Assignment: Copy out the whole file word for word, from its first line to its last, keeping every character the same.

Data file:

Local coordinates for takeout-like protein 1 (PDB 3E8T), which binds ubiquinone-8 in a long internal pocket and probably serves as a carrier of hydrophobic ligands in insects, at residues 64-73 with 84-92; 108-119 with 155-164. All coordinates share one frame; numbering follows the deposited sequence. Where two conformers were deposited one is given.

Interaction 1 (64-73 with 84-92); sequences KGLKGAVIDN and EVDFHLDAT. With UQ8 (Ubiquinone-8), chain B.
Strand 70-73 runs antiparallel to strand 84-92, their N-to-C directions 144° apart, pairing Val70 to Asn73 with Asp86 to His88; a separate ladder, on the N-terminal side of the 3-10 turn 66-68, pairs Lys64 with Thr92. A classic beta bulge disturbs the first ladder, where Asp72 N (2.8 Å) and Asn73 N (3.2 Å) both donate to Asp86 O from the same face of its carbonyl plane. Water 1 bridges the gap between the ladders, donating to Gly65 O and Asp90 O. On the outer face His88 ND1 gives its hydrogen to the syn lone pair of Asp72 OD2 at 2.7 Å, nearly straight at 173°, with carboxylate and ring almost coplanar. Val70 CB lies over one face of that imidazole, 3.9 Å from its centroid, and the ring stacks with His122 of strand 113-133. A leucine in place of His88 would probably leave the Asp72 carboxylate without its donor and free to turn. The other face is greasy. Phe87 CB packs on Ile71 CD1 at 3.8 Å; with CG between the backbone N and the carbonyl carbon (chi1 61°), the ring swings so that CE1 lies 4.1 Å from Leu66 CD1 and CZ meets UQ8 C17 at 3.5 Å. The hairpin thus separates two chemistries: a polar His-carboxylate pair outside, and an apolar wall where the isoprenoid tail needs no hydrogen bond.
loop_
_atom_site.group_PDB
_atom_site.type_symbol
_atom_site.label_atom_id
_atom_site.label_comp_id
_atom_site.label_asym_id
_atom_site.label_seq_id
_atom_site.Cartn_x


Local coordinates for takeout-like protein 1 (PDB 3E8T), which binds ubiquinone-8 in a long internal pocket and probably serves as a carrier of hydrophobic ligands in insects, at residues 64-73 with 84-92; 108-119 with 155-164. All coordinates share one frame; numbering follows the deposited sequence. Where two conformers were deposited one is given.

Interaction 1 (64-73 with 84-92); sequences KGLKGAVIDN and EVDFHLDAT. With UQ8 (Ubiquinone-8), chain B.
Strand 70-73 runs antiparallel to strand 84-92, their N-to-C directions 144° apart, pairing Val70 to Asn73 with Asp86 to His88; a separate ladder, on the N-terminal side of the 3-10 turn 66-68, pairs Lys64 with Thr92. A classic beta bulge disturbs the first ladder, where Asp72 N (2.8 Å) and Asn73 N (3.2 Å) both donate to Asp86 O from the same face of its carbonyl plane. Water 1 bridges the gap between the ladders, donating to Gly65 O and Asp90 O. On the outer face His88 ND1 gives its hydrogen to the syn lone pair of Asp72 OD2 at 2.7 Å, nearly straight at 173°, with carboxylate and ring almost coplanar. Val70 CB lies over one face of that imidazole, 3.9 Å from its centroid, and the ring stacks with His122 of strand 113-133. A leucine in place of His88 would probably leave the Asp72 carboxylate without its donor and free to turn. The other face is greasy. Phe87 CB packs on Ile71 CD1 at 3.8 Å; with CG between the backbone N and the carbonyl carbon (chi1 61°), the ring swings so that CE1 lies 4.1 Å from Leu66 CD1 and CZ meets UQ8 C17 at 3.5 Å. The hairpin thus separates two chemistries: a polar His-carboxylate pair outside, and an apolar wall where the isoprenoid tail needs no hydrogen bond.
loop_
_atom_site.group_PDB
_atom_site.type_symbol
_atom_site.label_atom_id
_atom_site.label_comp_id
_atom_site.label_asym_id
_atom_site.label_seq_id
_atom_site.Cartn_x